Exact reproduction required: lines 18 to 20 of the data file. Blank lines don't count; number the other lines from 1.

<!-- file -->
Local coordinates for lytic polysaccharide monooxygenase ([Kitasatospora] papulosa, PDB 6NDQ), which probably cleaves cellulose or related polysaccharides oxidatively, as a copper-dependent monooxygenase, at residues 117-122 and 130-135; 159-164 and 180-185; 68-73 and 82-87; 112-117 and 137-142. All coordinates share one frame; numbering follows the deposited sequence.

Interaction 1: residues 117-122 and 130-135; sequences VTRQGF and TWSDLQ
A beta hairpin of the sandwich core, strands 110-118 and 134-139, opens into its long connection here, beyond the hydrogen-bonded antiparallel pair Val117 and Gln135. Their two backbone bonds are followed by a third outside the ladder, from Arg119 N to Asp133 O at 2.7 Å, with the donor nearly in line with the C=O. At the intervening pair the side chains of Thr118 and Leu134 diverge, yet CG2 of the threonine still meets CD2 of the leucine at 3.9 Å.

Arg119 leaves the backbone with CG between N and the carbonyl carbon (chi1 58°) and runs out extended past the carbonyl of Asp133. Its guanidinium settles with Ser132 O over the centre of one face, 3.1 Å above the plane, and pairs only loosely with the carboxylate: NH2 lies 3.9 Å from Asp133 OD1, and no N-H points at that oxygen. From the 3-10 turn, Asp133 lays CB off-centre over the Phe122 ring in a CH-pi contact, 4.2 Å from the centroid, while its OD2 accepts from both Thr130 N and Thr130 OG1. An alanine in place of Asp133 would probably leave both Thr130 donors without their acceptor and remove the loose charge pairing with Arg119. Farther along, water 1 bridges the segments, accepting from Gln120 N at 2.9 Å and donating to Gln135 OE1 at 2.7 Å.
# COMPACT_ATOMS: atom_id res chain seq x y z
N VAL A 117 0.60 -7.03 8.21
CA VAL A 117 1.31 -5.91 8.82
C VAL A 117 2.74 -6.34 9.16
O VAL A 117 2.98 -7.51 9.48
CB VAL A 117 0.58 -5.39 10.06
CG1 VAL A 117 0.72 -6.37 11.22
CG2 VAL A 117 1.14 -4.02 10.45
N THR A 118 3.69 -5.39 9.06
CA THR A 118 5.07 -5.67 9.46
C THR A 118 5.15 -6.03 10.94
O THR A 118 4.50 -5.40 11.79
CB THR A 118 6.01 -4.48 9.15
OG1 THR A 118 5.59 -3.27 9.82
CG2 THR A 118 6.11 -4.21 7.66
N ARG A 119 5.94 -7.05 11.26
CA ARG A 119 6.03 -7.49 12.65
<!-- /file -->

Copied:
OG1 THR A 118 5.59 -3.27 9.82
CG2 THR A 118 6.11 -4.21 7.66
N ARG A 119 5.94 -7.05 11.26